Overconsumption is Costing Us the Earth and Human Happiness

Published on
by
The Guardian/UK

Overconsumption is Costing Us the Earth and Human Happiness

Story of Stuff creator Annie Leonard's new book examines the high price of the western world's obession with all things material

by
Celia Cole

If you really want to understand a country, a society, or even a
civilization, don't turn to its national museums or government
archives. Head to the tip.

According to Annie Leonard – former Greenpeace activist, unwavering optimist and waste
obsessive – the tip is akin to society's secret journal. "Stuff" became
a fascination for Leonard in her teens, choosing field trips to
landfills while at university when she began to question how we came to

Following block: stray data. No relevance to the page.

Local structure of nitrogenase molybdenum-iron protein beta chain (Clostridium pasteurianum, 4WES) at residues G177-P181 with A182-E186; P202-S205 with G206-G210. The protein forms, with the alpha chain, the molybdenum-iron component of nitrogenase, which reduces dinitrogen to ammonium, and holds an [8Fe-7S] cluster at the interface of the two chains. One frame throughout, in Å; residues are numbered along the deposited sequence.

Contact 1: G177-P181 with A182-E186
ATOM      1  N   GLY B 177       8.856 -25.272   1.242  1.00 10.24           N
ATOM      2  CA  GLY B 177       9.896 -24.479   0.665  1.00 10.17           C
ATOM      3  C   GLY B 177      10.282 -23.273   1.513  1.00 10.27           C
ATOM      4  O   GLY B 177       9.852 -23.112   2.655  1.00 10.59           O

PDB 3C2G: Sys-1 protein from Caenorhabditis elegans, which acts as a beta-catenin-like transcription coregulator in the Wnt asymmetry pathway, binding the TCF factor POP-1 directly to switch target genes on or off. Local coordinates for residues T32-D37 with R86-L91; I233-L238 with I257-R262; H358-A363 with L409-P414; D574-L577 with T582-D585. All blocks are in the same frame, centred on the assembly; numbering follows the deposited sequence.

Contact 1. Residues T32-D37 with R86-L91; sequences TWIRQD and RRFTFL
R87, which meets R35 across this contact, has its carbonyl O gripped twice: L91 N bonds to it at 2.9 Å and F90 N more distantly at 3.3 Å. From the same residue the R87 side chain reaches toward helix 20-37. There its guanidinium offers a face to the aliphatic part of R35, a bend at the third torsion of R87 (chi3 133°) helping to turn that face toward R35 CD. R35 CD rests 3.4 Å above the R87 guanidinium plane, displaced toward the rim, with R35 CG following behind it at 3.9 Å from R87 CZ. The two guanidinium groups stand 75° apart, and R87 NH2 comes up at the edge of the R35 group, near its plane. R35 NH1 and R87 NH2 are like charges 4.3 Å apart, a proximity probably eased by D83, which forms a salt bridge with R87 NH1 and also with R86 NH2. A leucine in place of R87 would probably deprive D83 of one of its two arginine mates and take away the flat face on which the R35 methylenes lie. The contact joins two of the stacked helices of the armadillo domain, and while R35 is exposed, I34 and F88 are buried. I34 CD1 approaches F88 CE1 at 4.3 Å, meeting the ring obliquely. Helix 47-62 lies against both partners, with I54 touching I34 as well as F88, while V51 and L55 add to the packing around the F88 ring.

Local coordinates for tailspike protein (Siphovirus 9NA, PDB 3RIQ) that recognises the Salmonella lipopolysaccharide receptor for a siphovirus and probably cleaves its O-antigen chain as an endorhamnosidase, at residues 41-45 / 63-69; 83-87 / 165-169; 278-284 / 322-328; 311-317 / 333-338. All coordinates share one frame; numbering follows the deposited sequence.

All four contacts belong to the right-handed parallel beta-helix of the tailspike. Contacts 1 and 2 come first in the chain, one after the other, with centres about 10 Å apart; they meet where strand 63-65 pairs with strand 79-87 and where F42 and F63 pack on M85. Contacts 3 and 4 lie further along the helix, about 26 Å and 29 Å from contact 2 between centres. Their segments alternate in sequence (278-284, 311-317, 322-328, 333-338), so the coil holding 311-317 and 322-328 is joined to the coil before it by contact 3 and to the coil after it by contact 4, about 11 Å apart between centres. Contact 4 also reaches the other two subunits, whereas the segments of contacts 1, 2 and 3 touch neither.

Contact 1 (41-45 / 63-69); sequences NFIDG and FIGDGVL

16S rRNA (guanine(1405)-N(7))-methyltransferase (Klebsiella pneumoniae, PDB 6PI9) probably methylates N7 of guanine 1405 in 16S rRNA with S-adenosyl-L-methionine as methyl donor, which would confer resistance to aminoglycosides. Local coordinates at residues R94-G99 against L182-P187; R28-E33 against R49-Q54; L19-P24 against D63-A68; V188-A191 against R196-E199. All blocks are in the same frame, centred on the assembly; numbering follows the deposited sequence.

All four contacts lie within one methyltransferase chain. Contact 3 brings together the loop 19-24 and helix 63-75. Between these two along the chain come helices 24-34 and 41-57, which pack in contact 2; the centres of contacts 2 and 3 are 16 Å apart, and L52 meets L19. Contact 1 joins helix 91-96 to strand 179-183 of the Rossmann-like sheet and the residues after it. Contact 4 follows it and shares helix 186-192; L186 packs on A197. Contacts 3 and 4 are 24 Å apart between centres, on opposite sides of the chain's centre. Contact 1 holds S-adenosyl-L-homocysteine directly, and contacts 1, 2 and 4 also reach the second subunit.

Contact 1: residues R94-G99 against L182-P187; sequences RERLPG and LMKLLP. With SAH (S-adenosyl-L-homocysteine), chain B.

build an economy based purely on resources.

That was 20 years ago, and a lot has changed. Waste and recycling
are now burning policy issues. Forty countries, hundreds of factories
and still more landfills later , Leonard worries we have not grasped
the fundamental problem with our materials economy. "It is a linear
system and we live on a finite planet. You cannot run a linear system
on a finite planet indefinitely. Too often the environment is seen as
one small piece of the economy. But it's not just one little thing,
it's what every single thing in our life depends upon."

In 2007, Leonard tried a novel medium – a YouTube video – to convey the message. The Story of Stuff
was a frank and cleverly animated short film telling the story of the
American love affair with stuff and how it is quite literally trashing
the planet. Three years on and it's a viral online phenomenon; seen by
10 million people in homes and classrooms all over the world. Now she